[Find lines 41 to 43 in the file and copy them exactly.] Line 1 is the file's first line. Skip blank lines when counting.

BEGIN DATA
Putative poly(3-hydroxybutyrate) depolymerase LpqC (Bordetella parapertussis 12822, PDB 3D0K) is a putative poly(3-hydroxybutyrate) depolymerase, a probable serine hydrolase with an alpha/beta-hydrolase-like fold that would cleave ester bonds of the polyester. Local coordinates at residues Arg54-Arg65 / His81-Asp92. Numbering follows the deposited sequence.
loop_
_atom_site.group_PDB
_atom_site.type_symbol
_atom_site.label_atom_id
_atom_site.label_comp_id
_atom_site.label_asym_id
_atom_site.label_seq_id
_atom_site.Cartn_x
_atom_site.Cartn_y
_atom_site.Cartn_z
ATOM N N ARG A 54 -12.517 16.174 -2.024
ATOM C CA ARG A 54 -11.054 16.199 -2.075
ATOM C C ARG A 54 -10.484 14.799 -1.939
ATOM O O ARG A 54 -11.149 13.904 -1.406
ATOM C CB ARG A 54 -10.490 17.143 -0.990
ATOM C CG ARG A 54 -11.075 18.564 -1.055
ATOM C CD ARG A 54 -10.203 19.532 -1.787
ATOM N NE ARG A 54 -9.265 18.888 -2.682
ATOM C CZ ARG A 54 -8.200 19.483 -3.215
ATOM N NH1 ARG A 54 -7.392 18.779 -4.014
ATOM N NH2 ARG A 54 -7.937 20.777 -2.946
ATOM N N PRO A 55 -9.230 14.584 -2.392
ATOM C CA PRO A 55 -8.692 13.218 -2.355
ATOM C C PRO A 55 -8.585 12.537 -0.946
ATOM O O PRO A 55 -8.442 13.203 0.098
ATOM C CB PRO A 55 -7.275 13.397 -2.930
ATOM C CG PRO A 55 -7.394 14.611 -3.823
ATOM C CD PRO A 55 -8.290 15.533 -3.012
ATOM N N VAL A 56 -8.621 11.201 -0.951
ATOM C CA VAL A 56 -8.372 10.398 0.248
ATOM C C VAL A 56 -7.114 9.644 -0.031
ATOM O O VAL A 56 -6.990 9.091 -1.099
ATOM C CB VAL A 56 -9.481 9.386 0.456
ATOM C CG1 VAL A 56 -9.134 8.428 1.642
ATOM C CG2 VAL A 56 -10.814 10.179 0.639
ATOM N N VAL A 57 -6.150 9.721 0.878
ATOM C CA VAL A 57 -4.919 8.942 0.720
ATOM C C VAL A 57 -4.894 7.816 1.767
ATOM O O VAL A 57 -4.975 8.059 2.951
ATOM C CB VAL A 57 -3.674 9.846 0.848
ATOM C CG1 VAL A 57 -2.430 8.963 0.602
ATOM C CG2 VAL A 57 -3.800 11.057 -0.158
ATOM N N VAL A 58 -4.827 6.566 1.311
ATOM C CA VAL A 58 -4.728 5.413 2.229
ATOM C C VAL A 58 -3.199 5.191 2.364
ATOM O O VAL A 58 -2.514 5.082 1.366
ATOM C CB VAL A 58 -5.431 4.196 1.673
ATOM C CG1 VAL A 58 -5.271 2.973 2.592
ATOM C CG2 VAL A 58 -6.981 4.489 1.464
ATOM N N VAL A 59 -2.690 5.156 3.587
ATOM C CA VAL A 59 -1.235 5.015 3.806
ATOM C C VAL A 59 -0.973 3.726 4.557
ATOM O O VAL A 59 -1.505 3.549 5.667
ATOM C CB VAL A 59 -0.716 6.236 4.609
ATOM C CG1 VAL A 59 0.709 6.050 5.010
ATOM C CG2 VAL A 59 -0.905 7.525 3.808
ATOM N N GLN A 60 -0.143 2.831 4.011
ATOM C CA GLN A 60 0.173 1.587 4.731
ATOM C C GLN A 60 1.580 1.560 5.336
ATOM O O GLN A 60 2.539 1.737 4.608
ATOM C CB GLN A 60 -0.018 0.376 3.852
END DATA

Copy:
ATOM C CB VAL A 57 -3.674 9.846 0.848
ATOM C CG1 VAL A 57 -2.430 8.963 0.602
ATOM C CG2 VAL A 57 -3.800 11.057 -0.158